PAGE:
imdarkbreeze

Posts: 63   +60
Looking at this paper, they're describing ideal conditions for degrading rubber using microbes from soil. And ideally, we would degrade our waste in this way where possible, but as far as I could read on it, landfills don't often function under ideal circumstances where necessary bacteria and fungi can break it down at a fast enough rate. So the 3 billion tires disposed of annually that I reference in the article would still pose a massive problem if you can't break them down at the same rate they're used, which if you've ever looked in the yard of that guy down the street with a bunch of tires stacked up for years, you know that's not the case.
But the "story" was about tire particulate pollution, not disposed of, worn out tires in landfills. Capsules behind the tires have literally nothing at all to do with landfills, so the comments about the tires filling up landfills has literally nothing to do with the topic it was supposed to be about.

And inasmuch as I'm a "part time tree hugger" being as I don't actually hug trees and am a consumer that would simply like to do better and be more conscientious about my own footprint, I have to agree with what others have said about rubber being an entirely different matter than plastics. Rubber is known to degrade to pretty much nothing, especially since the whole POINT of the project was related to rubber "dust", not whole tires, whereas plastics are pretty much forever.

Entirely different conversations.
 

Bp968

Posts: 202   +148
But the "story" was about tire particulate pollution, not disposed of, worn out tires in landfills. Capsules behind the tires have literally nothing at all to do with landfills, so the comments about the tires filling up landfills has literally nothing to do with the topic it was supposed to be about.

And inasmuch as I'm a "part time tree hugger" being as I don't actually hug trees and am a consumer that would simply like to do better and be more conscientious about my own footprint, I have to agree with what others have said about rubber being an entirely different matter than plastics. Rubber is known to degrade to pretty much nothing, especially since the whole POINT of the project was related to rubber "dust", not whole tires, whereas plastics are pretty much forever.

Entirely different conversations.
Well, plastics do eventually degrade to essentially nothing, just not on timescales that are relevant to most humans.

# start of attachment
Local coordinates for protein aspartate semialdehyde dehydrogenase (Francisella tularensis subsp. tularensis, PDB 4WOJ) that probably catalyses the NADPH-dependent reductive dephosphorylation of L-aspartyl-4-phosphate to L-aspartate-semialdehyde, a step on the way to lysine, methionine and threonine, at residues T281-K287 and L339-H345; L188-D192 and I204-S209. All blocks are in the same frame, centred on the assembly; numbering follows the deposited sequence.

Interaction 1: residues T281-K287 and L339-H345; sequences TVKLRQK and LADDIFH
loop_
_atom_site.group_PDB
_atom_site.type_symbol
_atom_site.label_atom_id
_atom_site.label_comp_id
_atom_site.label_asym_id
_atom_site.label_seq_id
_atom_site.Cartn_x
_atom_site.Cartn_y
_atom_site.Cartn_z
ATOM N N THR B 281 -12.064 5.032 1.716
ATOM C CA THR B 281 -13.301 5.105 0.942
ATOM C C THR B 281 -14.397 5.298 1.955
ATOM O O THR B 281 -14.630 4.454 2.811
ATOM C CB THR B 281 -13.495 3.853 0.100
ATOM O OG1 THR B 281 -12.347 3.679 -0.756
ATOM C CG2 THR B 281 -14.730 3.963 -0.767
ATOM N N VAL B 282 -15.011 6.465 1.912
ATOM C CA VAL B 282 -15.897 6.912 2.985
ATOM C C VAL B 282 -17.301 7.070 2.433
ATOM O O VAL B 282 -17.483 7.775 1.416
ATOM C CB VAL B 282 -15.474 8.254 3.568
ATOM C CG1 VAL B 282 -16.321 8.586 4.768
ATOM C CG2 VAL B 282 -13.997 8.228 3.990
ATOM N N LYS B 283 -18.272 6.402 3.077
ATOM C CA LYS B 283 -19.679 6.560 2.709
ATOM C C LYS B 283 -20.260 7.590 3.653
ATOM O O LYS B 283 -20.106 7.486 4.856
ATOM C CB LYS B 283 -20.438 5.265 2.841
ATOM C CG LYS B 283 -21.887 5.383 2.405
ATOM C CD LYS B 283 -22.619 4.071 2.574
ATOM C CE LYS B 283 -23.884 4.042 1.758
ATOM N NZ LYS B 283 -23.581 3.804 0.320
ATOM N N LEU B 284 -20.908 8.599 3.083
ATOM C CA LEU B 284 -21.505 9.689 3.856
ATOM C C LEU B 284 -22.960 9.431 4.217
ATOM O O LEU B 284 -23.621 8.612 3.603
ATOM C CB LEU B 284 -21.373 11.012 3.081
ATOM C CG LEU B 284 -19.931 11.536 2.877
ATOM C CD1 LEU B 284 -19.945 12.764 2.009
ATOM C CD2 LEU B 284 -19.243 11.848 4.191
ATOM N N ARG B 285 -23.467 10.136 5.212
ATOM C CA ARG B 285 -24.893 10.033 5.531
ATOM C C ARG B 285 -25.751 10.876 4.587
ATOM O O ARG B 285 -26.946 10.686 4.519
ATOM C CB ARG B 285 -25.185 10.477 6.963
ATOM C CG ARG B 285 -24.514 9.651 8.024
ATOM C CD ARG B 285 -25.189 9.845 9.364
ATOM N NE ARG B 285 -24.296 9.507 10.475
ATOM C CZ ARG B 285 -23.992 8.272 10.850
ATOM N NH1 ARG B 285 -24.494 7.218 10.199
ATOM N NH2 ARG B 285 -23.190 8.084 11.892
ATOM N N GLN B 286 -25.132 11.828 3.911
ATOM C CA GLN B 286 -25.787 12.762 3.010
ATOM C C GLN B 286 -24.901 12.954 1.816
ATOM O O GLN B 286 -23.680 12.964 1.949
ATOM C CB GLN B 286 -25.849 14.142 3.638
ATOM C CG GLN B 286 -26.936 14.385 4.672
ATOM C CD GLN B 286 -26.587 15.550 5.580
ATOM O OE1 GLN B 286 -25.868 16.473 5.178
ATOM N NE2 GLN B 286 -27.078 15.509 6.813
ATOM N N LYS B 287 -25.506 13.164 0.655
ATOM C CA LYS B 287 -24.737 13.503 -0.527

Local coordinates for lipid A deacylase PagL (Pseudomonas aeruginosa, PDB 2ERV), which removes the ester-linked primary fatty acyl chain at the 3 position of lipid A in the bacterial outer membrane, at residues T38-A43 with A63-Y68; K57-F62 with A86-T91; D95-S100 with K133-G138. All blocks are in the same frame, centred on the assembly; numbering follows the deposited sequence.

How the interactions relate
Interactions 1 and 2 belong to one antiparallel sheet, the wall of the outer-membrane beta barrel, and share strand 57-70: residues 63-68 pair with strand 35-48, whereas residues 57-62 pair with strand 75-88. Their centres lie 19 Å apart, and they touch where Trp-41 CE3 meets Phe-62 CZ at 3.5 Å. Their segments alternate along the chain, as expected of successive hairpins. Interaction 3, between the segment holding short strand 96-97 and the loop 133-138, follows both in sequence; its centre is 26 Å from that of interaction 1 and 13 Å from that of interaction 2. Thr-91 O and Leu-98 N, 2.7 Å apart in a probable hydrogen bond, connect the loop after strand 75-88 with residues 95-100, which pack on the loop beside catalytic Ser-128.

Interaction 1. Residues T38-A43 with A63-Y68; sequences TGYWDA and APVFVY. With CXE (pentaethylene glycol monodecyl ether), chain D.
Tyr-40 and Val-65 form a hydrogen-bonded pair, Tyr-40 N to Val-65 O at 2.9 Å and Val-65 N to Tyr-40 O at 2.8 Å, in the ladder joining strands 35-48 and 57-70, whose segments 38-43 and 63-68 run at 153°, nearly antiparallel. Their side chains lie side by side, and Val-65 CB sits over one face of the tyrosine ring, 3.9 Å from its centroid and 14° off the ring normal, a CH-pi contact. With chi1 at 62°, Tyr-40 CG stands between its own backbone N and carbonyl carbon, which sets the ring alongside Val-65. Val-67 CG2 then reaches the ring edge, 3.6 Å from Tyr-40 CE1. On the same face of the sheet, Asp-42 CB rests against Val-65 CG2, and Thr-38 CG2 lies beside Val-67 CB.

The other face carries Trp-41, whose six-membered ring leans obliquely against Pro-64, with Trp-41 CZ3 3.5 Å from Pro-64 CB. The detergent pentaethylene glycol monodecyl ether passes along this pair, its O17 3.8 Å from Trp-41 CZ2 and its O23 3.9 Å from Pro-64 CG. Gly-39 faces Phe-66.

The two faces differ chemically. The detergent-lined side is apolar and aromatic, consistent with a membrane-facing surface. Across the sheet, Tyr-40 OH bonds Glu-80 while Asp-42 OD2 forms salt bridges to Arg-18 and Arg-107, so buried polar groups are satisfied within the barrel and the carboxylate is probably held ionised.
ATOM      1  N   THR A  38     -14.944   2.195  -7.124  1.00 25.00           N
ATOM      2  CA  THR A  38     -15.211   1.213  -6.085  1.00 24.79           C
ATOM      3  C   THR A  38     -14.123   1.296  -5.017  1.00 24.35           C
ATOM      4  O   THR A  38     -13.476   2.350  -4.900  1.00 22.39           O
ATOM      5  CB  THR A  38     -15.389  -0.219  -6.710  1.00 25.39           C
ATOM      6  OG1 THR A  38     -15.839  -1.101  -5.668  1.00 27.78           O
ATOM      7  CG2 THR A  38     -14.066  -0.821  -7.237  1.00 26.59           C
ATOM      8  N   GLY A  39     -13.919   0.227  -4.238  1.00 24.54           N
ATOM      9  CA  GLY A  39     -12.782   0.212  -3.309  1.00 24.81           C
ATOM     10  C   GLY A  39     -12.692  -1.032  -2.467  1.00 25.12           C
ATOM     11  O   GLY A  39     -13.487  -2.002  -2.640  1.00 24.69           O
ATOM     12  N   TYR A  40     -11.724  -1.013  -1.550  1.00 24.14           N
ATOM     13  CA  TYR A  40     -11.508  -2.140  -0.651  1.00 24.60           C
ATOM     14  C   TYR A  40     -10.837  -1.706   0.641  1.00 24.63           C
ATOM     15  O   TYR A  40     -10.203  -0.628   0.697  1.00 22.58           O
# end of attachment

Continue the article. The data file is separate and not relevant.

Thats actually the kind of sad double edge of plastics. Its that the *material* will last "forever", just not necessarily the *product* it was made with.. :(
 

Endymio

Posts: 1,340   +1,214
No, our population exploded when we discovered how to convert fossil fuels into energy
You missed my point. Yes, you are correct in the genesis of the population boom. But that in turn led to our scientific and technological boom. Throughout nearly all human history, a person led the same lifestyle as did their parents and grandparents. By the 19th century, lifestyles were transforming utterly within two generations. Now, they're doing so in less than one. That's because we have a literal army of scientists and engineers all working to that end.

That army is only possible due to our enormous population. Today, there are many branches of physics and mathematics with only four or five specialists in the entire world working in them. In a world with one tenth our population, there would be none. In a world with ten times the population, there will be ten times as many, progressing ten times faster.

(solar/nuclear comments snipped)
All true and very reasonable. However, I will point out that as impractical a pipe dream as solar is today, improving battery technology as well as demand-based industrial plants will eventually change that. Place a fully-automated solar-powered aluminum smelter in the middle of the Mojave. When the sun goes down, it shuts off till morning.

As for nuclear, I believe in a decade or two when we announce a true cure for cancer, much of the public's irrational, unwarranted fear of nuclear power will wither away.

We're getting far afield the original topic, so I won't address your other points here.